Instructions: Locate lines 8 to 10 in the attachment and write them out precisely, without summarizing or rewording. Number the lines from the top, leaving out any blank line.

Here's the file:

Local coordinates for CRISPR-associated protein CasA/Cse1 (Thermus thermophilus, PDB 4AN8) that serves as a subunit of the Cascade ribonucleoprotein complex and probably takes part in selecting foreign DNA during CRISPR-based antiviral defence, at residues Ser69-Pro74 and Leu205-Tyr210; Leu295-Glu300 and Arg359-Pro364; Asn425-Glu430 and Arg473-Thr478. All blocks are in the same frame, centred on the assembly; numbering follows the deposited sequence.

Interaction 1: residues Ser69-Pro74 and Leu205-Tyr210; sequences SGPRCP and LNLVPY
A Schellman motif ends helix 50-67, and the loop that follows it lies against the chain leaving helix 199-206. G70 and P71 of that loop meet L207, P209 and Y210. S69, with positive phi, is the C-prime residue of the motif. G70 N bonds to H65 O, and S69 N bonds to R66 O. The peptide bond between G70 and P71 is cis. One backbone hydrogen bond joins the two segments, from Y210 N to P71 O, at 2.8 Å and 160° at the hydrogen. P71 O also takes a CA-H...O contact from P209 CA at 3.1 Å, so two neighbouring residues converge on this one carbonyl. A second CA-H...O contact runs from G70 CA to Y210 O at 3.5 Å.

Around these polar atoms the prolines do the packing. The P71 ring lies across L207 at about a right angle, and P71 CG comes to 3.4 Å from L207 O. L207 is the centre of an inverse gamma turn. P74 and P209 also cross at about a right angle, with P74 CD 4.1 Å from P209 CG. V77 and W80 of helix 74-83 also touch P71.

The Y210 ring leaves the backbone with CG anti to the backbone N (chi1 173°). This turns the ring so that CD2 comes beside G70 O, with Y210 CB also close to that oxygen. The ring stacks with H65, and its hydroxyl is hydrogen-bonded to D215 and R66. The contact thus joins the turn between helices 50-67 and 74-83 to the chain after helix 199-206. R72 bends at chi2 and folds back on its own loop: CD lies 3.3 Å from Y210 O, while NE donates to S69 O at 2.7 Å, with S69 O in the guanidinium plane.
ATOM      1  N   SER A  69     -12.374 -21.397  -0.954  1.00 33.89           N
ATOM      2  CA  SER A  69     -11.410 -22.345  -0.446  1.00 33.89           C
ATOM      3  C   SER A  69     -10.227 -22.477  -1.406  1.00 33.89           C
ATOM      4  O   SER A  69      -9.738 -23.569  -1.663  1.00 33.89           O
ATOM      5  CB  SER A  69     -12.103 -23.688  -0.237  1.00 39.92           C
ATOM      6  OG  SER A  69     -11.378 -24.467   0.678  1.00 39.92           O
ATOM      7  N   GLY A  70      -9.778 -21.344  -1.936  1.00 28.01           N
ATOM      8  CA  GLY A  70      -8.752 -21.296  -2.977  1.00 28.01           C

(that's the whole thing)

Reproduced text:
ATOM      3  C   SER A  69     -10.227 -22.477  -1.406  1.00 33.89           C
ATOM      4  O   SER A  69      -9.738 -23.569  -1.663  1.00 33.89           O
ATOM      5  CB  SER A  69     -12.103 -23.688  -0.237  1.00 39.92           C